/ 22 November 2019

You gotta be the morning aftertaste

Living on the edge: Graeme Feltham’s posthumously published novel
Living on the edge: Graeme Feltham’s posthumously published novel



Fig claws through the cobwebs of some or other muckmare, the details of which he thankfully cannot remember.

He takes the mirror off the bedstand and snorts the line of coke he prepared before falling asleep like a log.

On the spot he’s awake on the double-bed sponge mattress with a crate on either side, the Hitachi L 17 on the one crate, a few books on the other (no library here, commensurate with his avowed unbelief in property), two other crates that double as chairs scattered on the floor and against the one wall his clothes are folded in wooden tomato boxes.

And that’s it.

That’s all there is in his bedroom.

Fig looks around and sees it is good.

And what’s more, his headache is already tapering off.

Coke does that, admittedly along with other things not as good-feel.

Robin Williams didn’t say “Coke is God’s way of telling you you’ve got too much money” as a joke. Cocaine prolly was impacting on his bank balance.

The vagaries of wealth distribution aside, what does that mean for Fig?

Means he’s broke-ass most of the time.

So it’s a good thing he’s not a propertarian.

A good thing he’s not into things.

Still, cultivating feeling good has been known to lead to expensive tastes, and in his case it has.

As with every other weekday morning he pushes into a pair of Levi’s after sniffing the crotch area to check if there’re any skid marks, seeing he doesn’t wear underpants.

Then he shrugs into his boots, his Caterpillars, after which he pulls a black Mr Price T-shirt over his head and onto his torso. And that’s his uniform.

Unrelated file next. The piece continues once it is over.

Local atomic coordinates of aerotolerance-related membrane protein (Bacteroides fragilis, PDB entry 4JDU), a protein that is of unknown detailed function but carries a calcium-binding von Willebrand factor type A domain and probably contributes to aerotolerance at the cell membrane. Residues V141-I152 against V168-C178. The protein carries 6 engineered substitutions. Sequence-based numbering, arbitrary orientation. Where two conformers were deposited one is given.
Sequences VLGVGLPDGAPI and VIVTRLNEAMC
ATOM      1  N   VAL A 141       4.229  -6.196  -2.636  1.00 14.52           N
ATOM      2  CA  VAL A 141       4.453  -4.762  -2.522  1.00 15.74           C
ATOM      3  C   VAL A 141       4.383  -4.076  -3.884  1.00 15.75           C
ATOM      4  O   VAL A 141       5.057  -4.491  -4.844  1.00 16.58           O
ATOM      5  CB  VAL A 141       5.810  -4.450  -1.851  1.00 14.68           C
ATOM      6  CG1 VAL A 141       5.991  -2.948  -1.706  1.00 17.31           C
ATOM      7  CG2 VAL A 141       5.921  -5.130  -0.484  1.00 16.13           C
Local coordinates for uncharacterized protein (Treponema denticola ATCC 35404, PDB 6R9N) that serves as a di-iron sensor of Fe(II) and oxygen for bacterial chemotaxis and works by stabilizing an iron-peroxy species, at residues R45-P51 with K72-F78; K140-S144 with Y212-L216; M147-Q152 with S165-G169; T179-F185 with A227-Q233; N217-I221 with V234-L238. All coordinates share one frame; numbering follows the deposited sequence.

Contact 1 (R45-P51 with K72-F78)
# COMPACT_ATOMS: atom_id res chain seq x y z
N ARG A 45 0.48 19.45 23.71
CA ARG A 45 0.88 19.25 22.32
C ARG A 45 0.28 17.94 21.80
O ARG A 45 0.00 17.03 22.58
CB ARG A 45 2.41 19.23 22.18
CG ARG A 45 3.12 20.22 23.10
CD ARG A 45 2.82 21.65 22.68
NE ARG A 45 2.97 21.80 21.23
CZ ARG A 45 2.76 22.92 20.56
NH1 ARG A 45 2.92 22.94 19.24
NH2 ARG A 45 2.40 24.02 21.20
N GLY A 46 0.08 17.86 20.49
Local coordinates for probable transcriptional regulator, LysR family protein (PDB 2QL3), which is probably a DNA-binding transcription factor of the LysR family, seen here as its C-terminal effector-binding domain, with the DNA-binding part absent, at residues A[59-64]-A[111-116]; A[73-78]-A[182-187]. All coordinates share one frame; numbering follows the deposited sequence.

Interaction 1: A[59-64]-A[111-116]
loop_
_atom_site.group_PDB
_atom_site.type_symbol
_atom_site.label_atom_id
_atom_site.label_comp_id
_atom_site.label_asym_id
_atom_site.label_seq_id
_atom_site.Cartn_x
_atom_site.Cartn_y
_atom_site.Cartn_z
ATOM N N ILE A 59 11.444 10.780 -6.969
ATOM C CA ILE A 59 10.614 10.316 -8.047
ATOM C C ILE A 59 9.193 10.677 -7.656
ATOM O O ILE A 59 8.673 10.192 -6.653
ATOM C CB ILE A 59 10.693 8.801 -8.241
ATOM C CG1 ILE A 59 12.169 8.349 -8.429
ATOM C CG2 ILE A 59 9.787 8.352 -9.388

He occasionally complements this strict uniform with one of two jackets — a blue Armani or brown one. Today he slips into the blue one and then swaggers to the bathroom.

Checks in the mirror. Something that looks like Noli illegitimi carborundum is written on the mirror in Sensodyne toothpaste. Can’t remember doing that.

Remembers his Latin lecturer told him it means, “Don’t let the bastards get you down.”

The world really does consist of codes and people profiling the Other that means each other continuously.

Then he takes a swig from the Listerine mouthwash with promises on the label that it will rid your mouth of every oral germ Big Pharma has thus far identified and let loose on a buying populace.

A kinda vicariously kif thrill because Fig stopped brushing his teeth at age 16 after reading that the CIA was experimenting with fluoride because it induced obedience. Anyways, that scared young Fig off the stuff until recently when a bemused dentist told him there was no fluoride in Sensodyne.

The irony that he imbibes drugs on a regular basis that chew up his teeth is not lost on him.

Can’t win them all, just splashes his face with cold water, his no 1 shaven head requiring no hairdoing.

Stay neat on top. That way you can pretend corporatophilia tops your list when called for.

With that done, he’s back in his room in St Michael’s Court in Isipingo Road in artsy Yeoville and whistling “The times they are a-changing”, making a last line of cola for the road before finding his car keys in the last place that he looks as must and can only happen.

Sam-Sam is snoring so loud that the sound from his room is reverbing through the flat.

And with that, keys in hand, Fig sets off to occupy the role of a copywriter-slash-conceptualiser at an ad agency called Launch Factory.

This is an edited extract of With the Safety Off by Graeme Feltham (Dye Hard Press). The novel was published posthumously with the help of Graeme’s son, Luke Feltham